60,000 visited seafood trail in one season, new aquaculture report

Sixty thousand people visited the Taste the Atlantic seafood trail which stretches from Malin Head to Kinsale in just one season, the new draft national aquaculture plan has confirmed.

The success of the food tourism initiative has been outlined in the Draft National Strategic Plan for Sustainable Aquaculture Development 2030 which is out for consultation.

"The Taste the Atlantic is a joint programme between Bord Iascaigh Mhara (BIM), Bord Bia and Fáilte Ireland runs along the entire Wild Atlantic Way route and offers a platform to showcase Ireland’s exceptional seafood producers from the Inishowen Peninsula at the top of Donegal right down to Oysterhaven Bay in Cork.

"To date, visitors to aquaculture sites along the ‘Taste the Atlantic’ route exceeded over 60,000 in one season (2019 data). The feedback from producers and visitors alike is that there is strong desire to become informed about aquaculture practices, in particular salmon, oyster, mussel and abalone farming. Overall, there was little if any negative feedback," the consultation document states.

The Lough Foyle flat oyster

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Eight shark species swimming off Derry and Donegal

The report points out that there are now 22 aquaculture producers and processors enlisted to the route and in addition to this, 'exhibition/interpretation centres demonstrating farmed oyster and mussel culture were opened in Donegal, Sligo and Kerry'.

A study on the impact of aquaculture in communities in certain bays around the Irish coast in 2021, quoted in the report, pointed to its importance, particularly in parts of Donegal.

"Eleven of Ireland’s most representative bay areas for aquaculture were studied. The Irish aquaculture sector is an important component of the Irish seafood economy. This is particularly the case in some of the country’s more peripheral coastal economies (e.g., rural Donegal). It found that aquaculture is a relatively large and resilient employer in the bay economies," the report states.

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It also observed the presence of salmon and trout farming in the county.

"Other land-based units include 12 salmon hatchery units based in Donegal, Galway, Cork, Mayo, Tipperary and Wexford, ten of which support the on-growing aquaculture sector and two support wild fisheries.

"From 2011 to 2021 trout production output has remained mainly stable within a 600 to 700 tonne trend, averaging 624 tonnes, and with a value of €1.81 million. Output in 2020 was 604 tonnes, worth €1.88 million," the report observes.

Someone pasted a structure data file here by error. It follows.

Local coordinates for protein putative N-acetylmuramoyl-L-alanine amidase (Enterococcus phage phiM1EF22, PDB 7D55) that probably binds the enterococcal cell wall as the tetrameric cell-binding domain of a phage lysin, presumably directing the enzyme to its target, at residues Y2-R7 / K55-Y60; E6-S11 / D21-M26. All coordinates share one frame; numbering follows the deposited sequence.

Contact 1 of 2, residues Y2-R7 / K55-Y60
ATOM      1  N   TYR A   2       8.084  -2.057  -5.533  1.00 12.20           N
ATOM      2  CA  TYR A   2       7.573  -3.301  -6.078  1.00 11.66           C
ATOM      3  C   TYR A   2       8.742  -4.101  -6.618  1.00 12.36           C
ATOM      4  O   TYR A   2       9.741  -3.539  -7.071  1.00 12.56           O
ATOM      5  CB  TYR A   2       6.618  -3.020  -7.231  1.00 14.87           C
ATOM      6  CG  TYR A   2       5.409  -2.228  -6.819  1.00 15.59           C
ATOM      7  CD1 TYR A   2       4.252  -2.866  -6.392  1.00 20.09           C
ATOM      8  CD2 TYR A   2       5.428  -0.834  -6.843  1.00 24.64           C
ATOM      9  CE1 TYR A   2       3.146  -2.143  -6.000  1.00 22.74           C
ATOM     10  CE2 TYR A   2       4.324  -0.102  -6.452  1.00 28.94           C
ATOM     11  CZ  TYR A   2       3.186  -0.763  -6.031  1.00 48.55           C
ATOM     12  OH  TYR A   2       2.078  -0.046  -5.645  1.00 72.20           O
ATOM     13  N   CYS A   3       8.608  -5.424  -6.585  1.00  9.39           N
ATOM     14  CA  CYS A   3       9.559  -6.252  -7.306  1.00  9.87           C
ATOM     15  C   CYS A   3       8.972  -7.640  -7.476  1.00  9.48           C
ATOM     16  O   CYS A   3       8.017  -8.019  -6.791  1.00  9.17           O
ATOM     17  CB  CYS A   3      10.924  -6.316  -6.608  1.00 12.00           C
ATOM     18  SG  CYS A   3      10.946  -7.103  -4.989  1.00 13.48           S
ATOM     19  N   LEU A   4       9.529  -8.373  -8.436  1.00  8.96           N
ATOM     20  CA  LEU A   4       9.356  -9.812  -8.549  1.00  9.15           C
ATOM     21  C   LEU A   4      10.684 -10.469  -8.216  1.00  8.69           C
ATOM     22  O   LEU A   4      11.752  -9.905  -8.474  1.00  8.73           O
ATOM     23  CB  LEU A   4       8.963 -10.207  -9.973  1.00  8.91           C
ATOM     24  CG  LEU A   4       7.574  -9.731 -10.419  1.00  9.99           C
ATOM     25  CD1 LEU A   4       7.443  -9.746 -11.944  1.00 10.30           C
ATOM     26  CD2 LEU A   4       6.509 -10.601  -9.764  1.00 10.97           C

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On opening the consultation, Fisheries Minister Charlie McConalogue said: “The Aquaculture sector has become a key part of Ireland’s seafood industry and has become a significant contributor to food supply for the Irish and export markets. This Plan will provide a roadmap to allow the sector to reach its potential in a sustainable manner, while also creating jobs and new opportunities for seafood businesses.”

The Plan was developed to build on the preceding plan which ran from 2015 to 2020 and aims to mainstream guidance for the sustainable development of EU aquaculture (2021 – 2030) into national aquaculture sector planning, inform the investment priorities for aquaculture in Ireland’s new Seafood Development Programme 2021-27 (EMFAF), and ensure that strategic planning for the aquaculture sector in Ireland responds to the latest thinking in terms of the strengths, weaknesses, opportunities and threats for Irish aquaculture in order to promote the development of a sustainable and forward-looking sector.

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The Plan which runs up to 2030 is based on four strategic objectives, including Building resilience and competitiveness, Participating in the green transition, Ensuring social acceptance and consumer information, and Increasing knowledge and innovation, with a significant number of actions under each.

Minister McConalogue added: “My recent announcement of the €20m Brexit Sustainable Aquaculture Growth Scheme will provide immediate stimulus for aquaculture businesses to grow and meet the growing demand for Irish seafood.

"However, we also need to take a longer-term view on how aquaculture in Ireland can continue to develop into a more resilient and competitive industry, while also ensuring our coasts and natural environment are protected. The draft National Strategic Plan for Sustainable Aquaculture Development 2030 contains actions to contribute to these important aims”

The draft Plan is available on gov.ie - gov.ie - Public consultation on the National Strategic Plan for Sustainable Aquaculture Development, 2030 (www.gov.ie) and the accompanying Strategic Environmental Assessment and Appropriate Assessment will be available shortly.

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Submissions can be made to [email protected] . The closing date for submissions will be six weeks after the publications of the accompanying Strategic Environmental Assessment and Appropriate Assessment. A specific closing date will be advised on gov.ie once the Strategic Environmental Assessment and Appropriate Assessments are published.